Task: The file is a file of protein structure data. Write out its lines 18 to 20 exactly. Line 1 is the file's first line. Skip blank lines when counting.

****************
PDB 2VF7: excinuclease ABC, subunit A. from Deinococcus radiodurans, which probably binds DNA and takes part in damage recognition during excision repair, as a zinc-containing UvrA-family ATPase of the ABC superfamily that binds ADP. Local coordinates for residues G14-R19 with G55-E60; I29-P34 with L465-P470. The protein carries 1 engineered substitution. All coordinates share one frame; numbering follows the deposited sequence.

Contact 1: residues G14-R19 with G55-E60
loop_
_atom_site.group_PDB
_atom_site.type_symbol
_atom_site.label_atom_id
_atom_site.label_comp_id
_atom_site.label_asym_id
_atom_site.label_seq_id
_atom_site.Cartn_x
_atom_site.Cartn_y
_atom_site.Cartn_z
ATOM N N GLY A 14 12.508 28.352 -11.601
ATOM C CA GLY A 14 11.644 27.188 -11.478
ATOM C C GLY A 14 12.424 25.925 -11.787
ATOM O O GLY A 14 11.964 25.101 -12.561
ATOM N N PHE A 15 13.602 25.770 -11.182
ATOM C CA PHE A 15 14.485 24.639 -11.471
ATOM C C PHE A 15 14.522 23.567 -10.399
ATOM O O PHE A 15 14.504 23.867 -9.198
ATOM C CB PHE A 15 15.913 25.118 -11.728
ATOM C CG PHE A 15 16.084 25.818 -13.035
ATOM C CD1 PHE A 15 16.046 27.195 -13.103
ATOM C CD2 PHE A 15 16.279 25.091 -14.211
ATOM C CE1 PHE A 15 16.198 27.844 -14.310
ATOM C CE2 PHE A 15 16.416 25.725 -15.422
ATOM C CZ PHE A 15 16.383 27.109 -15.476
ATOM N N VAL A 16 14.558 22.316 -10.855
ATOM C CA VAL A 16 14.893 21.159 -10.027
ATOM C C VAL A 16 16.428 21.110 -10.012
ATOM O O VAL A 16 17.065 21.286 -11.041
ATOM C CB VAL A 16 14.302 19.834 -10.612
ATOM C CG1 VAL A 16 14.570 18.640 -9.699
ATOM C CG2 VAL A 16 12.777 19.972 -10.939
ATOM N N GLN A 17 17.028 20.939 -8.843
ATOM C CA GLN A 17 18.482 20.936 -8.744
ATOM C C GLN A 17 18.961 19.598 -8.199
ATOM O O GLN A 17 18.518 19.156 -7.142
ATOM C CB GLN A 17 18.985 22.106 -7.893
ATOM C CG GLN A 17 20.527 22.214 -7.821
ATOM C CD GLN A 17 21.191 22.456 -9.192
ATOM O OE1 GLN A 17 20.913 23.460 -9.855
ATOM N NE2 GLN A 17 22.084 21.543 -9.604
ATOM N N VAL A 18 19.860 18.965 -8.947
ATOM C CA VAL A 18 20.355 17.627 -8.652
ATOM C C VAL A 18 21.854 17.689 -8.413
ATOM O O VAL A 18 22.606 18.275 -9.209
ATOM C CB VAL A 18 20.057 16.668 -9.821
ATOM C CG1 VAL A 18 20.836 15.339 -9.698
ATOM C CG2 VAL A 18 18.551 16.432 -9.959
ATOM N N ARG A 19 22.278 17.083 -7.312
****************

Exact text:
ATOM C CA PHE A 15 14.485 24.639 -11.471
ATOM C C PHE A 15 14.522 23.567 -10.399
ATOM O O PHE A 15 14.504 23.867 -9.198